Guevara: Early next year. [We are] recruiting members. It is estimated that only some 50,000 people will enter the short list. Indeed, not many, but it’s meant to be selective.

Ambassador Shen: What’s the situation of the Cuban economy?

Guevara: The Soviet Union has given lots of aid. We could cope with some basic problems by ourselves, but the overall situation is far from good. We have an agricultural sector that is poorly organized and an industry without its own basis.

Ambassador Shen: Recently the US has pressured other nations not to send their merchant ships to Cuba. Has this had an impact on the Cuban economy?

Guevara: There will definitely be some difficulties in one way or another. But it won’t last. The British, for example, didn’t yield [to the Americans]. We once expected the arrival of bearings for the sugarcane-reaping machine, after we had made all other components ready for assembly. But in the end, we only found ships which carried these bearings, no more willing to reach Cuba, to unload in Panama.

Ambassador Shen: Apart from the embargo, what other measures would the US turn to?

Guevara: The Americans have always wanted to attack us directly. But this view has yet to gain popularity.  They, for the moment, prefer political isolation and sabotage of Cuba, which indeed won’t cause any great losses on our part.

Ambassador Shen: What’s the view of the ruling class of the US towards the statement of the Soviet Union in support of Cuba?

Guevara: We think the ruling class has been divided into two factions. One is the Pentagon and the other the group rallying behind Kennedy. Both parties have decisive influence on US foreign policy. The Kennedy [faction] appears less arrogant whereas the Pentagon does look more aggressive. The Kennedy [faction] demonstrates their moderation on the issue of POWs exchange [i.e., anti-Castro Cubans held prisoner after the Bay of Pigs invasion]. They promised to offer cargoes worth 50 million.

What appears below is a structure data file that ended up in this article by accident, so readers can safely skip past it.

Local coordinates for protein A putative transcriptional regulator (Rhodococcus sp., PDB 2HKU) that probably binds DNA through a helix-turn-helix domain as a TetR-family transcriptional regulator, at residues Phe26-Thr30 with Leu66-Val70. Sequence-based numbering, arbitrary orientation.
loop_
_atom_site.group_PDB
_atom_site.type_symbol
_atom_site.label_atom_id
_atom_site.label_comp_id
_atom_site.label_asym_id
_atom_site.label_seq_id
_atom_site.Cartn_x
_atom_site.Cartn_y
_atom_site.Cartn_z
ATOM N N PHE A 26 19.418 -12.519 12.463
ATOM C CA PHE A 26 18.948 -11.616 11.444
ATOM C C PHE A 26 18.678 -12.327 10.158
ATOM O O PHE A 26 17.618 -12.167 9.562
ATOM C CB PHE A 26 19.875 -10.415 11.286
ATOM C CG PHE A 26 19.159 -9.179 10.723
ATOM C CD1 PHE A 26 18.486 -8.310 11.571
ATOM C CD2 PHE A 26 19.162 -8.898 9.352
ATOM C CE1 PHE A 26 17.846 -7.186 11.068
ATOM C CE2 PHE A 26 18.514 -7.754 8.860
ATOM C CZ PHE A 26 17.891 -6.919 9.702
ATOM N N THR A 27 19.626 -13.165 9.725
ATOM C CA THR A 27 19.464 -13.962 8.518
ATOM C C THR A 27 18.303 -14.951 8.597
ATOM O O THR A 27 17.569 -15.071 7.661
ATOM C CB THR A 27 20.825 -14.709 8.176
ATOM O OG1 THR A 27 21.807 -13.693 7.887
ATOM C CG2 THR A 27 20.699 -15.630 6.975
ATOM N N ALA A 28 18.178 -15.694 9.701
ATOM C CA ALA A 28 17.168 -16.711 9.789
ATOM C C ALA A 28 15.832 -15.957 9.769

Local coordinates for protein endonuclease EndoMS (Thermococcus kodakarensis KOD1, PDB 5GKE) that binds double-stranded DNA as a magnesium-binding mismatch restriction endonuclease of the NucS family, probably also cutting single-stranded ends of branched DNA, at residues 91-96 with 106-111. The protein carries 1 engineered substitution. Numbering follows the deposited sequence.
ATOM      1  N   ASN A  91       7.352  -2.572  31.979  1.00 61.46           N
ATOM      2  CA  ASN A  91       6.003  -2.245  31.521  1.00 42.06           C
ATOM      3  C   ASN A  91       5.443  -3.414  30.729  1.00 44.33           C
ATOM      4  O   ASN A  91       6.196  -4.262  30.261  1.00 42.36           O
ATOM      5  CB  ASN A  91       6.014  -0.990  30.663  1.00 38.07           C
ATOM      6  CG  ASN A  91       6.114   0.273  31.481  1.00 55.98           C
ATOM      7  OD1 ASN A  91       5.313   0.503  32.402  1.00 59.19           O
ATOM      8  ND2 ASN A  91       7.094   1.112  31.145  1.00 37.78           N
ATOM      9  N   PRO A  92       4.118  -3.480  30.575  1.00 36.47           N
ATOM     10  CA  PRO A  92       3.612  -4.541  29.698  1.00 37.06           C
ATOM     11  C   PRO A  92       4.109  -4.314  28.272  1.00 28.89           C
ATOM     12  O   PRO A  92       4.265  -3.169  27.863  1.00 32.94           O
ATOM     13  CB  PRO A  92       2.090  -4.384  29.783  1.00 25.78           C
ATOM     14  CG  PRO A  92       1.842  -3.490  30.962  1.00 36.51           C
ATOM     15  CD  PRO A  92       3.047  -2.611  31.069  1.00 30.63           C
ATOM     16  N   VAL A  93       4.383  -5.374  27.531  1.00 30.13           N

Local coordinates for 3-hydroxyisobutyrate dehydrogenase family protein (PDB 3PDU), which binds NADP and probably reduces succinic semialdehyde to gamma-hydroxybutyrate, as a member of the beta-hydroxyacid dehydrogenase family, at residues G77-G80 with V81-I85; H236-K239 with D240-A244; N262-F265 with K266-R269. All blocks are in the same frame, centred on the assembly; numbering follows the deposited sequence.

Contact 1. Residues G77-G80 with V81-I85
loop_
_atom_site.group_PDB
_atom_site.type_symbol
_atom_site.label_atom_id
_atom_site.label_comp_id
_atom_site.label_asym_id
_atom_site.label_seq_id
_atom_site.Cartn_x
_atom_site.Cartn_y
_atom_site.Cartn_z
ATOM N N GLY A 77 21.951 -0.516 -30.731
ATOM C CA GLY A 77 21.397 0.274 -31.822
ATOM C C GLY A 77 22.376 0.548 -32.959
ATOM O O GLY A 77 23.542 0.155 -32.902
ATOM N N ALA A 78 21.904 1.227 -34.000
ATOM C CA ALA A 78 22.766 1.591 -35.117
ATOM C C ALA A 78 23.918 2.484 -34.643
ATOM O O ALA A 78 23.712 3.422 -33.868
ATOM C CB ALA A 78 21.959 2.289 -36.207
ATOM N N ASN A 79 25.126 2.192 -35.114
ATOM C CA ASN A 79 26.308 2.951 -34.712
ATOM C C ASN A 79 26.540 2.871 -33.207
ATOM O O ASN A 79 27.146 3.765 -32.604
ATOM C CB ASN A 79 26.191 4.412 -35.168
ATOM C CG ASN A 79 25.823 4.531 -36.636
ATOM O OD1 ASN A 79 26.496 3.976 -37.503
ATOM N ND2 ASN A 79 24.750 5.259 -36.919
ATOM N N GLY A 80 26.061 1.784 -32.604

Ambassador Shen: [The US] used to say that the amount was 62 million. So on top of the cargoes worth 50 million, was there a cash payment of 12 million?

Guevara: Only 2 million cash and the total was 52 million. The bargain is inseparable from negotiation. Indeed, it [the negotiation] is nothing but a deal.

Ambassador Shen: Any possibility to reach a deal?

Guevara: The lawyer [James B. Donovan] said that [reaching a deal] wouldn’t be a problem. They, of course, attempted to deceive us by proposing unfairly high priced goods. We turned down their proposal, flatly.

Ambassador Shen: Were those mercenaries released, would they pick up arms and turn against you once more?

Guevara: We couldn’t fear them less.

Ambassador Shen: Any other moves on the American part?

Guevara: No idea. Perhaps they would send a neighboring country to attack us, which, of course, won’t solve the problem.

Ambassador Shen: What’s the motive behind the American recruitment of Cuban counter-revolutionaries?

Guevara: I am not really sure. The rumor goes that these new recruits will be sent to Latin American countries. The Americans expect to symbolize, with this measure, their support to counter-revolutionaries.  We are well equipped to crush them however.